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Effects of pesticide practices on insect biodiversity in peach orchards

Abstract

To examine the effects of pesticides on insect biodiversity, a population survey was conducted in conventionally managed, low-input, and organic peach orchards. Pitfall traps were used to sample a total of 6489 insects representing 151 species at seven study sites. Results of a population survey suggest that pesticide application adversely affected insect biodiversity in peach orchards and that the magnitude of the adverse effect might be greater for herbicide application than for insecticide application. The usefulness of carabids and ants as biological indicators of the effects of pesticides was also evaluated. Results suggest that the ant species Tetramorium tsushimae is a good indicator in peach orchards. In contrast, carabids are not suitable indicators.

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Acknowledgments

This study was supported by grants from the Ministry of Agriculture, Forestry and Fisheries of Japan through the research project “Selection of functional biodiversity indicators and development of the assessment methods” and the Ohara Foundation for Agricultural Research.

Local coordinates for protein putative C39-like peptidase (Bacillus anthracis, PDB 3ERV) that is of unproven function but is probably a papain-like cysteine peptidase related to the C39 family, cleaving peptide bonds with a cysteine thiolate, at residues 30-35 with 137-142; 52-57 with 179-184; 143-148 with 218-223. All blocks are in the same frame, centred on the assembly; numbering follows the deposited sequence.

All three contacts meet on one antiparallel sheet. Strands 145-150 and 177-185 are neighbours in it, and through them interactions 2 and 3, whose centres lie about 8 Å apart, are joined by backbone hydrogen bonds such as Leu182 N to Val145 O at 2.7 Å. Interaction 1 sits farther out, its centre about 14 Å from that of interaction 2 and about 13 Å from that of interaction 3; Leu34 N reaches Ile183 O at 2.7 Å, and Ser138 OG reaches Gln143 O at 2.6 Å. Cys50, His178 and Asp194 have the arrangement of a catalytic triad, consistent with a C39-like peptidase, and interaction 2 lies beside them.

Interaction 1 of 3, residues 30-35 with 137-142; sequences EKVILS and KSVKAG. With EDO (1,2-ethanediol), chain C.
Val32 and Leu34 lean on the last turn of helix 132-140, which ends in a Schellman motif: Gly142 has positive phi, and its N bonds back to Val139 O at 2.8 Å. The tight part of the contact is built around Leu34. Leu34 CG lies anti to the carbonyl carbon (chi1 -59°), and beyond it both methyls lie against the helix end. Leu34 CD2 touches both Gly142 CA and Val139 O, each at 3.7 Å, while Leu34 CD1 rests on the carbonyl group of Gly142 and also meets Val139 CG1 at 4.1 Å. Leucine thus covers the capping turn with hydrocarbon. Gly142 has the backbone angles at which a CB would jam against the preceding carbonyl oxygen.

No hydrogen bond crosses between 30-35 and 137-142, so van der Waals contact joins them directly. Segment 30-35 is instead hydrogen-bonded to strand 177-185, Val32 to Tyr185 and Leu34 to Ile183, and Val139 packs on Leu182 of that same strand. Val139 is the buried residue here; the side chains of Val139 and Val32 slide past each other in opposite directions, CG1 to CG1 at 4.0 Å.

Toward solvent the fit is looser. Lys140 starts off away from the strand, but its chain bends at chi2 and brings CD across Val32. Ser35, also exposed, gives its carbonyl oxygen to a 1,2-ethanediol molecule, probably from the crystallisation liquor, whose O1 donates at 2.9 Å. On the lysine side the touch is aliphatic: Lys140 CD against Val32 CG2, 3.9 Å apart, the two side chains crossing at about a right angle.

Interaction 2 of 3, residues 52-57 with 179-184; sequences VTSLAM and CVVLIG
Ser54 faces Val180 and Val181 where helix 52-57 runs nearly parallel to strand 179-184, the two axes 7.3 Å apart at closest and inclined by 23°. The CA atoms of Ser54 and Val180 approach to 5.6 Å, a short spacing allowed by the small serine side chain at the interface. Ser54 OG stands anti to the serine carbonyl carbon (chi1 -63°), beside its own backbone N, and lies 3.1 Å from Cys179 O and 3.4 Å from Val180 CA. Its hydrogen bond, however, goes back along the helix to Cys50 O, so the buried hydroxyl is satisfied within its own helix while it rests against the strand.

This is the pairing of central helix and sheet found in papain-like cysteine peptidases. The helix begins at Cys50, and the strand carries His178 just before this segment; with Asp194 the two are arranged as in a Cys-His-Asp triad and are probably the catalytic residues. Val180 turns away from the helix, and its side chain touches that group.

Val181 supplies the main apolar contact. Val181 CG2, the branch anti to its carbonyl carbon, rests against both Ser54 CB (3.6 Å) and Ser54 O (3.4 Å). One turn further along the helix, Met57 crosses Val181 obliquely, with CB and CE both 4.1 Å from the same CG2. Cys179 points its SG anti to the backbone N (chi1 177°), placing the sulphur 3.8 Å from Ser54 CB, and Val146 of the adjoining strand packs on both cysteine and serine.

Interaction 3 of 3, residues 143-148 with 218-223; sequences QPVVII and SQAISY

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Correspondence to Shoji Sonoda.

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Sonoda, S., Izumi, Y., Kohara, Y. et al. Effects of pesticide practices on insect biodiversity in peach orchards. Appl Entomol Zool 46, 335–342 (2011). https://doi.org/10.1007/s13355-011-0041-2

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  • DOI: https://doi.org/10.1007/s13355-011-0041-2

Keywords

  • Ant
  • Biodiversity
  • Biological indicator
  • Carabid
  • Population survey